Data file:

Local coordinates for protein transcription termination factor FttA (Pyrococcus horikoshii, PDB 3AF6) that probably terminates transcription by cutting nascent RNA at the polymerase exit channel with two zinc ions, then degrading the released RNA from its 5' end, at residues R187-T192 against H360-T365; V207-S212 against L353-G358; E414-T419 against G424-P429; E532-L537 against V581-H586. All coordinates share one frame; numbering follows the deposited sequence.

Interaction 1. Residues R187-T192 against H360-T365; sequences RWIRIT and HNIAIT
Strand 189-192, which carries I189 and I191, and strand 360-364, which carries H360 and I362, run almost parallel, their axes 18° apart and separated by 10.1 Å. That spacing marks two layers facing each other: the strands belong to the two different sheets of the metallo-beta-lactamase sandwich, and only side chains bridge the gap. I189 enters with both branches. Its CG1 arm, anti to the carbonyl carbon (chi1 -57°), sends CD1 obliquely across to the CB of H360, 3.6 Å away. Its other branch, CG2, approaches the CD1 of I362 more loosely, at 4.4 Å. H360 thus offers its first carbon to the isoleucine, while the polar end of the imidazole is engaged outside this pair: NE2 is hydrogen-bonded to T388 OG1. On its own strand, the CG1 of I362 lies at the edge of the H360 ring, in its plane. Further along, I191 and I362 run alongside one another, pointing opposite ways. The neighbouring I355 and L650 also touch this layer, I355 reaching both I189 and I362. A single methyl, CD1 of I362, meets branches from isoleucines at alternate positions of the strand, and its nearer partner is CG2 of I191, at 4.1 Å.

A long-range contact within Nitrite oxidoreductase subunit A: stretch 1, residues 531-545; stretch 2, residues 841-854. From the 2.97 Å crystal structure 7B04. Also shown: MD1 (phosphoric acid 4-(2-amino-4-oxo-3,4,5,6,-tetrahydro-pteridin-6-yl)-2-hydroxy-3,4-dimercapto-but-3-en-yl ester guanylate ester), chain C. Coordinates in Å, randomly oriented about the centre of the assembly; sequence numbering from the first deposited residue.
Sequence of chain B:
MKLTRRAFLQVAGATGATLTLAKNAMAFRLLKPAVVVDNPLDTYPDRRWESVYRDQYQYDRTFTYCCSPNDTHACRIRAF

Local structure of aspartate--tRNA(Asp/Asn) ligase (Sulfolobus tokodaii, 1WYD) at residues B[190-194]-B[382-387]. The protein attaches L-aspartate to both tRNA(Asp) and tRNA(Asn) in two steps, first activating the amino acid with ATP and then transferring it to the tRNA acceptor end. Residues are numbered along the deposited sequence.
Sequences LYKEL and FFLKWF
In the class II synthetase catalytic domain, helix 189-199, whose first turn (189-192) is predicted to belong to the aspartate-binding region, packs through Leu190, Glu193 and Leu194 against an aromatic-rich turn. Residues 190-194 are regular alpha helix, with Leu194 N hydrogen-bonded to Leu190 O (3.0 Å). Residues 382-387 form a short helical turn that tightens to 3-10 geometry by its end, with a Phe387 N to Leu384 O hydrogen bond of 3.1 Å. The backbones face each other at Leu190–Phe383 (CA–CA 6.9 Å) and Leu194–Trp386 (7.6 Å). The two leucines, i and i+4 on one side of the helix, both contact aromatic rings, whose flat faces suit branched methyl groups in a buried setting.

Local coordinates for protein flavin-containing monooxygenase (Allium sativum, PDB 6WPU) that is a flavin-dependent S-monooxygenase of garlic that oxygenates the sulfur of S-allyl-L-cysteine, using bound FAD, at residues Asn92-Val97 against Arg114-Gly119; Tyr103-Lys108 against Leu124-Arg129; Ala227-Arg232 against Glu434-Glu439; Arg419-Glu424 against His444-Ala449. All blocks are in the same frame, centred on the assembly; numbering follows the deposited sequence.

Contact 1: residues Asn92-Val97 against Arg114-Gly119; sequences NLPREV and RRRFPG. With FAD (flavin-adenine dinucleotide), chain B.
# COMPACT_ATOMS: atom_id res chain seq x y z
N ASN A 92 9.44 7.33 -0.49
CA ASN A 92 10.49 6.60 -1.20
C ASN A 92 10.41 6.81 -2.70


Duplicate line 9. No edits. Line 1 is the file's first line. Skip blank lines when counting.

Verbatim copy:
In the class II synthetase catalytic domain, helix 189-199, whose first turn (189-192) is predicted to belong to the aspartate-binding region, packs through Leu190, Glu193 and Leu194 against an aromatic-rich turn. Residues 190-194 are regular alpha helix, with Leu194 N hydrogen-bonded to Leu190 O (3.0 Å). Residues 382-387 form a short helical turn that tightens to 3-10 geometry by its end, with a Phe387 N to Leu384 O hydrogen bond of 3.1 Å. The backbones face each other at Leu190–Phe383 (CA–CA 6.9 Å) and Leu194–Trp386 (7.6 Å). The two leucines, i and i+4 on one side of the helix, both contact aromatic rings, whose flat faces suit branched methyl groups in a buried setting.